NEDERLAND, Colo. -- Neighbors in one Boulder County mountain community are tired of seeing fires started by careless people, and they're doing something about it.
"Our home is really close to Dream Canyon. It's right behind us here," said McKenzie Wolf, who frequently finds campfires still burning, left behind by transients camping in the canyon. "Every weekend, we find these illegal campfires. It's hard to sleep at night sometimes."
She opened her home Thursday night for a meeting of the Peak 2 Peak Forest Watch in an effort to fight back with other neighbors concerned about their safety.
"I'm trying to provide tools for people to get out and take back their forest," said Joe Hall, the president of Peak 2 Peak Forest Watch.
Hall said many members are already acting as eyes and ears for law enforcement, documenting and reporting the dangers.
"Last weekend, I was on a sample patrol and we found five abandoned campfires in two different areas in one day," said Hall. "One guy just feigned ignorance about the fire ban even though they had driven past three signs on the way."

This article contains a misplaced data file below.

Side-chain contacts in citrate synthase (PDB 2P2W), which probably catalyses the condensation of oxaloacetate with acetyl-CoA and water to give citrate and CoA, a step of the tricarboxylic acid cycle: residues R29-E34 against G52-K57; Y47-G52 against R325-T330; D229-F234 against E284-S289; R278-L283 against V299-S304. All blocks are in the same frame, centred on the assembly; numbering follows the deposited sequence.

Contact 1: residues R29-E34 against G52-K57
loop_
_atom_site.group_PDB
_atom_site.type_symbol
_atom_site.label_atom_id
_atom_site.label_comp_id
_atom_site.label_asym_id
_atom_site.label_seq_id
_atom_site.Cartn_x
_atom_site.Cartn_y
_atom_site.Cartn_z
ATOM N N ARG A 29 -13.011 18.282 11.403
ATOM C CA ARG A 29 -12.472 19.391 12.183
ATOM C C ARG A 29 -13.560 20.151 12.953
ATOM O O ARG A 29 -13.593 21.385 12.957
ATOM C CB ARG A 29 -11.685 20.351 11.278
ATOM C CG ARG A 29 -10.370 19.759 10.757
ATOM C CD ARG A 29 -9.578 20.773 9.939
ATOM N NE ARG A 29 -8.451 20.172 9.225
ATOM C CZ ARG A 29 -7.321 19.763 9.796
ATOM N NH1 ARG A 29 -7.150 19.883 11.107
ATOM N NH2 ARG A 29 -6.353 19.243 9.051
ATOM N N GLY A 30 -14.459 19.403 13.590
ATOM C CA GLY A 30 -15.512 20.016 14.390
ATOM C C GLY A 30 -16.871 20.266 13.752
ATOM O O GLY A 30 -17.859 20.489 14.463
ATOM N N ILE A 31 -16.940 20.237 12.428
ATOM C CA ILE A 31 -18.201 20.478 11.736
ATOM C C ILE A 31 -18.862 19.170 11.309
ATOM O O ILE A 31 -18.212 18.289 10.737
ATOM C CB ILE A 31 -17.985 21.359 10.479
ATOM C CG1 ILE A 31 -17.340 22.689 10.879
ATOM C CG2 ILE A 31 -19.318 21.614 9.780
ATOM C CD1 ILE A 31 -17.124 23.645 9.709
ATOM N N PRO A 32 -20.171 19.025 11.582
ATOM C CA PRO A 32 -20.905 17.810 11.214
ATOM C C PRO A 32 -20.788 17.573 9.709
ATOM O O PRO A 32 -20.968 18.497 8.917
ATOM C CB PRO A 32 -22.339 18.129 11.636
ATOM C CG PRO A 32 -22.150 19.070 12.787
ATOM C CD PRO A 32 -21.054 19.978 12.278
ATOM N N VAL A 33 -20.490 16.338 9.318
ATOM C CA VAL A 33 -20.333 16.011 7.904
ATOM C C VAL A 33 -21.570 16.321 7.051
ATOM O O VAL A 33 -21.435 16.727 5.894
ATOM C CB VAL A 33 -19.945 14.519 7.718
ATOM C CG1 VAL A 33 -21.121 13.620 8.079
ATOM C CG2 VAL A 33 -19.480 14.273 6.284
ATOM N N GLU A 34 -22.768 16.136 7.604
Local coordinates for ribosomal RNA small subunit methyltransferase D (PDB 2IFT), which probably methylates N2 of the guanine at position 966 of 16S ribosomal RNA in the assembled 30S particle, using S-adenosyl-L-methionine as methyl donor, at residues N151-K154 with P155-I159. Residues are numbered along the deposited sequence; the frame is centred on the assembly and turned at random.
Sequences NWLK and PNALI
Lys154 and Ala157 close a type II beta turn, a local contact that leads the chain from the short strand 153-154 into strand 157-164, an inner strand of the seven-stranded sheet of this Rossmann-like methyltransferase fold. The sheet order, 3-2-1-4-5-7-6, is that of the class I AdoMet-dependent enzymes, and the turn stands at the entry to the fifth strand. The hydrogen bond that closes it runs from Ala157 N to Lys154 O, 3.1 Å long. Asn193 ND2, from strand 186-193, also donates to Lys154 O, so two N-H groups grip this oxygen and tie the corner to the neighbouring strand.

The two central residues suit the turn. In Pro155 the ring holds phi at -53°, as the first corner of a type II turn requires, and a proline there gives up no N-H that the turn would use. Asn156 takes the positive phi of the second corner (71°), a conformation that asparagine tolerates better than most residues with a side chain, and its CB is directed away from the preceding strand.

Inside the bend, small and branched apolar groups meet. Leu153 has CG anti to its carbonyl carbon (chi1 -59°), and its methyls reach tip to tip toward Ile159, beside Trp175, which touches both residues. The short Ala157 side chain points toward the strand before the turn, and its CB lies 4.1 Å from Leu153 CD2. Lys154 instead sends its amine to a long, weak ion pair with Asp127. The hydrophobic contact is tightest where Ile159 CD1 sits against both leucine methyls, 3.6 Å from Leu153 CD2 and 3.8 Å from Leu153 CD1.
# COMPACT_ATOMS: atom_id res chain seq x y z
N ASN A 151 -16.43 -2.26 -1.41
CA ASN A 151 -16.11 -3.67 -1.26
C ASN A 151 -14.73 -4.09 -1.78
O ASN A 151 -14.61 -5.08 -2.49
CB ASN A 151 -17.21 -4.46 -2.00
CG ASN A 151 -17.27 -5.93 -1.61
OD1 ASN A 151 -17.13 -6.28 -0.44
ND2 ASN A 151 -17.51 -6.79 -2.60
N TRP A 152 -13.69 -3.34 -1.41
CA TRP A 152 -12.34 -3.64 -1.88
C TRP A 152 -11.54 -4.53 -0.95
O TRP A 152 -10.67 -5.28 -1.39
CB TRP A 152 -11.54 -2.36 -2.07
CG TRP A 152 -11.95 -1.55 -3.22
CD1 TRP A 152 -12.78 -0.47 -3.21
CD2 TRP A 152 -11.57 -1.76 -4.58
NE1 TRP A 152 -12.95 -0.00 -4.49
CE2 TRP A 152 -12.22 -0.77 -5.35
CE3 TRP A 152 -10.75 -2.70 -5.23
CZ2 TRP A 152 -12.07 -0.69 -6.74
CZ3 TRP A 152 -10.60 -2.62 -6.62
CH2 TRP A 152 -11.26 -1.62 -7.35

Hall said he is ready to launch the pilot Forest Watch patrol, arming citizen volunteers with a shovel and a water pack to put out abandoned campfires, a radio to report problems and fire ban brochures to educate campers.
"Together, my husband and I, we'll go and patrol. We picked out a particular area," said Marianne Hill, a Boulder County resident who almost lost her home last year in the Cold Springs Fire, which was ignited by an illegal campfire. "It was just terrifying. We watched that whole hillside burn. We want to do something to help."
The pilot Forest Watch patrols will start with about 30 volunteers and will include training from several agencies, including the U.S. Forest Service and the Boulder County Sheriff's Office.
For more information on Peak 2 Peak Forest Watch and how to become involved in patrols, check out the group's website here.